Paul's instructions apply Matthew 18:15-17 to pastors. Any concern about his character should be shared with the pastor first, with the hope of clarifying a misunderstanding. If he admits to sin or is not responsive, the matter must be presented to two unbiased witnesses to substantiate. Following this process protects the church whether an accusation is true or not.


If the accusation is substantiated and the pastor has violated a qualification from 1 Timothy 3:1-7 or Titus 1:6-9, he must be removed as a pastor-teacher. If repentant, he may submit to discipleship and remain a member of the church. If done right, the church maintains her unity through this difficult process. The goal at every step is repentance and restoration to fellowship with God and others.


There is nothing more valuable than the character of the church. There can be no partiality when dealing with sin. This is a way God's people can mirror His character.


Paul reminds the church that they act in the presence of invisible friends. Holy angels are interested in the church because they value what the Head of the church values: character, unity, and spiritual progress. We have an audience of the highest sinless character as we seek to obey the Lord in protecting the church.

Application Points

  • Praise the Lord, Grace Church of Mentor already does a tremendous job at obeying this passage! Let us continue to do so even more.
  • Are you thankful for your pastors? How do you let them know?
  • Do you pray for your pastors? Commit to do so more in this New Year!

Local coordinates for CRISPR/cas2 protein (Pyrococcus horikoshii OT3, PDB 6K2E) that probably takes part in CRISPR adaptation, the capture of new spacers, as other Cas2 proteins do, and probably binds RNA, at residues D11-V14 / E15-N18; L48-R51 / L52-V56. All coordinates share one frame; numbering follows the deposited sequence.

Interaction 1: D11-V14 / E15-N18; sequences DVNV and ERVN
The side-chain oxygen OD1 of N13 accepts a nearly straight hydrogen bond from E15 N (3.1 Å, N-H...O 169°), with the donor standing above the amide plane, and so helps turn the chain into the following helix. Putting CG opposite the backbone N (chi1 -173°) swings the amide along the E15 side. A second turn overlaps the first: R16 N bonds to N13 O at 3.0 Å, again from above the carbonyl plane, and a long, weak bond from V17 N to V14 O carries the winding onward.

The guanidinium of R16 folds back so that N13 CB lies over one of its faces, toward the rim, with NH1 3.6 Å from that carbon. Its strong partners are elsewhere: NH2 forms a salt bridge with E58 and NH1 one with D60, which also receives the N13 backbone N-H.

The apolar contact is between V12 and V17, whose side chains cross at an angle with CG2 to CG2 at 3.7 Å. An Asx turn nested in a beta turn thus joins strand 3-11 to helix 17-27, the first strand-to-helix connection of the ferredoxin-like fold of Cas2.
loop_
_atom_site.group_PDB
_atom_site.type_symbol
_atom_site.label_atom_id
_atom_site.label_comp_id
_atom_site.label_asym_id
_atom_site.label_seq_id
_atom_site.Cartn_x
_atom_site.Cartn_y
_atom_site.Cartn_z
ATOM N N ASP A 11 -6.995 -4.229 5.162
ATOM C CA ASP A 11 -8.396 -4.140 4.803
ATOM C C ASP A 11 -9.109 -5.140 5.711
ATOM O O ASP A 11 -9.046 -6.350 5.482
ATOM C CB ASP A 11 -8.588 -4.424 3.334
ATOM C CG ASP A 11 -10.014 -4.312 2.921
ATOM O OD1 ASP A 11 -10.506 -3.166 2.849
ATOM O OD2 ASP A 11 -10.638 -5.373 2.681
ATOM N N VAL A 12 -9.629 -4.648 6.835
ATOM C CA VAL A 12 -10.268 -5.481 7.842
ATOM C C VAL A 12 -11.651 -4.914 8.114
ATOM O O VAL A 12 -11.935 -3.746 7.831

• If you ever have a concern about your pastor's character, bring it to him directly. Approach him with the attitude of wisdom (James 3:17-18) and the goal of resolution and unity. Likewise, if you hear someone else has a concern, go to the pastor with that person to have it resolved.

Tools for Further Study

Cross References to Explore
  • Deuteronomy 25:4, Luke 10:7 Paul cites two reliable witnesses to support his case, Moses and Jesus.
  • Galatians 6:6, Philippians 4:10-19, 1 Corinthians 9:7-12 – Other instructions on pastoral pay.
  • James 3:6-18 – The importance of speaking in the spirit of wisdom.
A Hymn to Encourage: "I Run to Christ"

I run to Christ when chased by fear and find a refuge sure.
“Believe in me,” His voice I hear; His words and wounds secure.
I run to Christ when torn by grief and find abundant peace.
“I, too, had tears,” He gently speaks; thus, joy and sorrow meet.

I run to Christ when worn by life and find my soul refreshed.
“Come unto Me,” He calls through strife; fatigue gives way to rest.
I run to Christ when vexed by hell and find a mighty arm.
“The Devil flees,” the Scriptures tell; he roars, but cannot harm.

I run to Christ when stalked by sin and find a sure escape.
“Deliver me,” I cry to Him; temptation yields to grace.
I run to Christ when plagued by shame and find my one defense.
“I bore God’s wrath,” He pleads my case – my advocate and friend.

Text by Chris Anderson; Tune by Greg Habegger.
Copyright 2010 All rights reserved.